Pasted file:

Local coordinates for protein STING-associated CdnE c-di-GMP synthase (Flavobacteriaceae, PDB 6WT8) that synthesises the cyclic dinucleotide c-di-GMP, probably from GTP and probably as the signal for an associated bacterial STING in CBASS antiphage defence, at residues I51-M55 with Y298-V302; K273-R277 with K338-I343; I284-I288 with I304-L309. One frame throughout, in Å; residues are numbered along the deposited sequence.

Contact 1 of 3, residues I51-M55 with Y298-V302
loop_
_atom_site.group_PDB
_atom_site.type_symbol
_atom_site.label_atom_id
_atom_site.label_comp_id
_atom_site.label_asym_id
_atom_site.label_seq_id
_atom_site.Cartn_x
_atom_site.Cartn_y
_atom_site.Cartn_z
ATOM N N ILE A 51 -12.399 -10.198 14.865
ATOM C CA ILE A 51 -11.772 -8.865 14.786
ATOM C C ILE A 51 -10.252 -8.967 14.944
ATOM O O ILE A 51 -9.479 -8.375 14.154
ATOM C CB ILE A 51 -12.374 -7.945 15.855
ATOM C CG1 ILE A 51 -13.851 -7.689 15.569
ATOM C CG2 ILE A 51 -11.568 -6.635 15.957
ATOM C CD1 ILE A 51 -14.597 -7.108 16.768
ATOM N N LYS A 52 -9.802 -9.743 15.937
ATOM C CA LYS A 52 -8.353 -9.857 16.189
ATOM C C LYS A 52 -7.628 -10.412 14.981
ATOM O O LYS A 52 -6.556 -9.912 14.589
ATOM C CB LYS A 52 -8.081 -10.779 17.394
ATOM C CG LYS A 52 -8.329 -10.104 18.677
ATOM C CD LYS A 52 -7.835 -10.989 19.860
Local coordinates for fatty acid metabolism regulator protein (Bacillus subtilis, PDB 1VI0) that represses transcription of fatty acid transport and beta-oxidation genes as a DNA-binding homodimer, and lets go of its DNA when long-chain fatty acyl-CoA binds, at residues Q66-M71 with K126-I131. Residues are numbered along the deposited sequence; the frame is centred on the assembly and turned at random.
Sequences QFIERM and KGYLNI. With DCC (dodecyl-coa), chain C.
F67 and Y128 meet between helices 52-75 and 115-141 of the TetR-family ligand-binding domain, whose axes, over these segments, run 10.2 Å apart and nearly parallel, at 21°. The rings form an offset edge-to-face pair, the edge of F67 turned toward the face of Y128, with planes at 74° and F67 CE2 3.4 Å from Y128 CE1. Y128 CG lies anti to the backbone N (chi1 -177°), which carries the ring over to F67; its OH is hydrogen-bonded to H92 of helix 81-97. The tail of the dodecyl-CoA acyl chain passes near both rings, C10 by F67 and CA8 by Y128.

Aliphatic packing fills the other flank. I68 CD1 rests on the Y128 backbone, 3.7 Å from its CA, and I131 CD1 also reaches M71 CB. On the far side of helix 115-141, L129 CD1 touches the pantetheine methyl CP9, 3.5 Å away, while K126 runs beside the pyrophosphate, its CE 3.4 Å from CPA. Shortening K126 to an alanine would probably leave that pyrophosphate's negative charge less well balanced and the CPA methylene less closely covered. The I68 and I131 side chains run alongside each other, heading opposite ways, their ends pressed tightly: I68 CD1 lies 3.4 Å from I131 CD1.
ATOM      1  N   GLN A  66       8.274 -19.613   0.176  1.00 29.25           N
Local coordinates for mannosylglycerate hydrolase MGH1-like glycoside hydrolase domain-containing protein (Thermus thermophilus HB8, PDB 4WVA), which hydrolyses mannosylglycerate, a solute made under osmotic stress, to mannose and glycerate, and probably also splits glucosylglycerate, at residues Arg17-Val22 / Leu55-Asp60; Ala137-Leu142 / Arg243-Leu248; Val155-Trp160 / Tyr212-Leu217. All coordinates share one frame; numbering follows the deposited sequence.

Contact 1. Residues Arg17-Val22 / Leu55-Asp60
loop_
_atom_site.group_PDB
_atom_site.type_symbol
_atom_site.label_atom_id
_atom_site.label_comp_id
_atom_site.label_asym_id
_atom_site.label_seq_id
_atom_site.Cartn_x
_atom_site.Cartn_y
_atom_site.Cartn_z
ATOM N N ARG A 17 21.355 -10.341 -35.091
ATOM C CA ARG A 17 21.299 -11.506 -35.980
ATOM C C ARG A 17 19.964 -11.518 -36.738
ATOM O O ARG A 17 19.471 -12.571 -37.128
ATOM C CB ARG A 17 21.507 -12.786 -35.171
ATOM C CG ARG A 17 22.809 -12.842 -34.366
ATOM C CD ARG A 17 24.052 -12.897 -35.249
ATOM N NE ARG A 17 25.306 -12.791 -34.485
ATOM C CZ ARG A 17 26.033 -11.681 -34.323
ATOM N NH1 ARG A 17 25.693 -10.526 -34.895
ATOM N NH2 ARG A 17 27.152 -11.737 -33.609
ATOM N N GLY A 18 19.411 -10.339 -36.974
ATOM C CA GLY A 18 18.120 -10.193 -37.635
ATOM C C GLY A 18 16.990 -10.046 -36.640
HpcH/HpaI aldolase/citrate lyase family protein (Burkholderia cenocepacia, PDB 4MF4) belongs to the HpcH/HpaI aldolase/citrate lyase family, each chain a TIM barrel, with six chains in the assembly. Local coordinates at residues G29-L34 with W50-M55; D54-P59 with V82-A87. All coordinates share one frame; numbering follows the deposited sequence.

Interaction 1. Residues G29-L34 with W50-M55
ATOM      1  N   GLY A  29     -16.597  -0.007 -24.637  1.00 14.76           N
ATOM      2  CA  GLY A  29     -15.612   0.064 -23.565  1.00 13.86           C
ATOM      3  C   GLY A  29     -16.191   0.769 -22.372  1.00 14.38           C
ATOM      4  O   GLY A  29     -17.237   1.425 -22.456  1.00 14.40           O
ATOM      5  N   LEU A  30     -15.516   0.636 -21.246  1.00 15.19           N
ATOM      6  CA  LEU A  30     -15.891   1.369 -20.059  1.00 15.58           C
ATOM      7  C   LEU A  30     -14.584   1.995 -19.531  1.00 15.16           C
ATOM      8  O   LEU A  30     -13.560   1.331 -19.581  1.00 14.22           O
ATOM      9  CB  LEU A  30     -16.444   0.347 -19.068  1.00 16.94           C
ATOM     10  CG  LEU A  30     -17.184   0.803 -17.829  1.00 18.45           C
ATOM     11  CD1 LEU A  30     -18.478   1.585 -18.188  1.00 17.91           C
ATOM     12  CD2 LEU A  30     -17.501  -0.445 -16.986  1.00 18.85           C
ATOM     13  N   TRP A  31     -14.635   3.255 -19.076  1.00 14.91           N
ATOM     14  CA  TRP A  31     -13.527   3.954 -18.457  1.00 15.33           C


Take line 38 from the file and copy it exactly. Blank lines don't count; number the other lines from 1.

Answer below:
_atom_site.label_atom_id